The Oscar nominees were announced this past Monday, and many of the nominees, like Little Women and Once Upon a Time...in Hollywood are still in or returning to theaters. We've noted which ones are up for awards below. (For more details on how to see all the nominees, check out our post here.) But there are many more fun and worthwhile films to watch, like the hallucinatory indie sci-fi trip The Wave, the silkily evil British classic Kind Hearts and Coronets, and the beautifully animated love story Weathering With You. See all of our film critics’ picks for this weekend below, and, if you're looking for even more options, check out our film events calendar and complete movie times listings.
Movies play Thursday–Monday unless otherwise mentioned.
* = Nominated for an Oscar
Legendary screenwriter William Goldman once said of the film industry, “Nobody knows anything,” and this is still mostly true, with one exception: If cinematographer Roger Deakins shot the movie, that movie is worth seeing on the biggest screen possible. Even if 1917 were solely the most impressive work of Deakins’ remarkable career—which it is—I’d be recommending it. But the World War I movie is also one hell of a stunning storytelling experience from director Sam Mendes, co-writer Krysty Wilson-Cairns, and editor Lee Smith. “But wait,” you say, “isn’t the whole point of this movie that there aren’t any cuts? Why did they need an editor at all?” 1917’s hook (or less generously, its gimmick) is that it’s meant to unfold in a single, unbroken take. It’s one of the rare instances of a film’s marketing actually benefiting the finished film, because of the way this knowledge is both paid off... and then subverted. BOBBY ROBERTS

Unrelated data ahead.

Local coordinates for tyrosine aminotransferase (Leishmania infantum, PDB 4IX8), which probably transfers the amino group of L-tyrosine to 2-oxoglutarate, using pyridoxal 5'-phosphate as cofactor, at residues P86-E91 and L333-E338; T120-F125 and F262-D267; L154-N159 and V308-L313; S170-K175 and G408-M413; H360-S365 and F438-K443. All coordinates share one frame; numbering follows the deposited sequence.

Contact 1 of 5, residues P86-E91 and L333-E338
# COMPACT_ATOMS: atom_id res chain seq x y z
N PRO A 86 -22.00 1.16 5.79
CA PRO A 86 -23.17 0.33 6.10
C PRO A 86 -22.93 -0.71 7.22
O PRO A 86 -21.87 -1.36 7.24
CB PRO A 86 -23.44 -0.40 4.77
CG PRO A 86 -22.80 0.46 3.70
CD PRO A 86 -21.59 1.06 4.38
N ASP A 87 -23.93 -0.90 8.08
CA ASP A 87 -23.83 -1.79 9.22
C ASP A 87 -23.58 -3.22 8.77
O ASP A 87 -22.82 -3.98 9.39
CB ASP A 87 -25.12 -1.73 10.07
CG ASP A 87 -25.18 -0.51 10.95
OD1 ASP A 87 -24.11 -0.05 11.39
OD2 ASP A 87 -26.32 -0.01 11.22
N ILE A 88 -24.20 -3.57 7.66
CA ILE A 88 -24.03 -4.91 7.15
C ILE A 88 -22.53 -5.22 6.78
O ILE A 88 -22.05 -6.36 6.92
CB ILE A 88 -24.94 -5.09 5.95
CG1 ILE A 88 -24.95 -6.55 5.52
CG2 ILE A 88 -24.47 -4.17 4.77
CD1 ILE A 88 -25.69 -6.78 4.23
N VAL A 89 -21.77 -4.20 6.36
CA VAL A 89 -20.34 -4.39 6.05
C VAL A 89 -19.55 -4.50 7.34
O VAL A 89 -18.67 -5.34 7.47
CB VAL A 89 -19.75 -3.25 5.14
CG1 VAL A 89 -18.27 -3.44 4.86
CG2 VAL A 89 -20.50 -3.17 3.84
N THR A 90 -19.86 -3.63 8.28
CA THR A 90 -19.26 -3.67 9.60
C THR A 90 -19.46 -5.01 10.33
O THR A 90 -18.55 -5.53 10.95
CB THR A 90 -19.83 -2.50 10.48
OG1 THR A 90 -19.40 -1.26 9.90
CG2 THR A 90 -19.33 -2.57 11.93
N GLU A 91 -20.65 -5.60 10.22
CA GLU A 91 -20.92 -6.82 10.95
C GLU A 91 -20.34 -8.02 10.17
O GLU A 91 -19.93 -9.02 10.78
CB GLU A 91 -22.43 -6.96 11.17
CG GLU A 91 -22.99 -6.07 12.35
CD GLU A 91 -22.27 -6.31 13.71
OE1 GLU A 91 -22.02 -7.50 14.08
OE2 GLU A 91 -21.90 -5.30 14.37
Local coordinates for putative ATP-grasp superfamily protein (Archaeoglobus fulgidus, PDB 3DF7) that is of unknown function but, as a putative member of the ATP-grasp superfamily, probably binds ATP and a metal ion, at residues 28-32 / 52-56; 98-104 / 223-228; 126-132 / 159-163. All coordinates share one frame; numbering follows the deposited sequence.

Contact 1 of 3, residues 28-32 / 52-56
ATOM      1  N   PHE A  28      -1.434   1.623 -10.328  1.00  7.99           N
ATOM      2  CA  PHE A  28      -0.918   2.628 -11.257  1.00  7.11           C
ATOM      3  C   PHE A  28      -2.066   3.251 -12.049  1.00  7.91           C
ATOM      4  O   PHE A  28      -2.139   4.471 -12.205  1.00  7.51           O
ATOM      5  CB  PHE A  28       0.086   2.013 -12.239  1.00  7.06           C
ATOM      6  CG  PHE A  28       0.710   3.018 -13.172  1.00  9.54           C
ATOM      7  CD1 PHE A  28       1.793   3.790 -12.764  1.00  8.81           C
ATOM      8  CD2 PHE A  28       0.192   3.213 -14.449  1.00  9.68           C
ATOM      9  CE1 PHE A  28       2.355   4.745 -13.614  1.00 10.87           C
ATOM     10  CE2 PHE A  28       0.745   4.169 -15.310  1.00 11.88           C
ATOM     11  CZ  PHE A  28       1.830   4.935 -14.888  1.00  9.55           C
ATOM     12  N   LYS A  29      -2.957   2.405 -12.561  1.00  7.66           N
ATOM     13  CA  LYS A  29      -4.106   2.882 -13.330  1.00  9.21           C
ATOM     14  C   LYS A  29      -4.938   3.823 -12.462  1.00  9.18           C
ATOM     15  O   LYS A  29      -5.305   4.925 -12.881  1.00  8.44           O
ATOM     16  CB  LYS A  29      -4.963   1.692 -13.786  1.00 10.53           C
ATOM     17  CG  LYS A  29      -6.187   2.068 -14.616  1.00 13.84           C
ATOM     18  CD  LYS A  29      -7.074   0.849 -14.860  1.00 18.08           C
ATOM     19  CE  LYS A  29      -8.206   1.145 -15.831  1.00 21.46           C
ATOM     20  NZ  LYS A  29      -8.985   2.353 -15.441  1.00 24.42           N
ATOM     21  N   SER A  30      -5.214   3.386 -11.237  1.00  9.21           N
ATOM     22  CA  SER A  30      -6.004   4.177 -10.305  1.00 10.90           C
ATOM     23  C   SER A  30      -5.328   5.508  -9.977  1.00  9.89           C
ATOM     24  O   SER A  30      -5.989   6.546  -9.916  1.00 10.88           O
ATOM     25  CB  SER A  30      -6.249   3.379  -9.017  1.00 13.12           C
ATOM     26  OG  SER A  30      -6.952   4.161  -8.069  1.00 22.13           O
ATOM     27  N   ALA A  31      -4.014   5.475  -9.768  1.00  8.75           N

Nominated for: Best Picture, Best Director (Sam Mendes), Best Cinematography, Best Original Screenplay, Best Makeup & Hairstyling, Best Original Score, Best Production Design, Best Sound Editing, Best Sound Mixing, Best Visual Effects
2019 Sundance Film Festival Short Film Tour
This annual film tour of abbreviated features includes the best of the best out of Sundance, all gathered together in one place for your viewing convenience. The seven 2019 films in the 96-minute theatrical program include the awkward yet sweet romance of Sometimes I Think About Dying, whose painfully introverted protagonist goes from wondering how corpse flies might feel walking around on her dead skin ("like a billion tiny massages?") to thinking about the thread count of her colleague's sheets; Muteum, a charming animated short from Estonia about a visit to the museum that takes a funny turn; and Short Film Special Jury Award for Directing winner Fast Horse, a doc about our country's first extreme sport, Indian Relay, where jockeys ride horses bareback and jump from one horse to another amid racing. Also screening: Suicide By Sunlight, Brotherhood,* The MINORS, and Crude Oil. LEILANI POLK
Northwest Film Forum
At the Video Store
The great fraud of streaming services—and, perhaps, the entire internet—is that we believe them to contain everything. But anyone who has been to Seattle's Scarecrow Video knows that this isn't true. Scarecrow, the world's largest video library, currently has around 130,000 available titles. Netflix, by my last count, has less than 4,000 available in the United States. Amazon's Prime Video, while roughly four times larger than Netflix, still only offers a fraction of what you find in Scarecrow's library. Which is to say, video stores are important. New ones, like Baltimore's Beyond Video, seem to be popping up as we head into the new decade and viewers realize the limitations of streaming. At the Video Store—a new documentary featuring interviews with John Waters, Bill Hader, Nicole Holofcener, Todd Haynes, Gus Van Sant, Thelma Schoonmaker, and The Stranger's own Charles Mudede—catalogs the great remaining video stores in the United States, including Scarecrow and Portland's Movie Madness. CHASE BURNS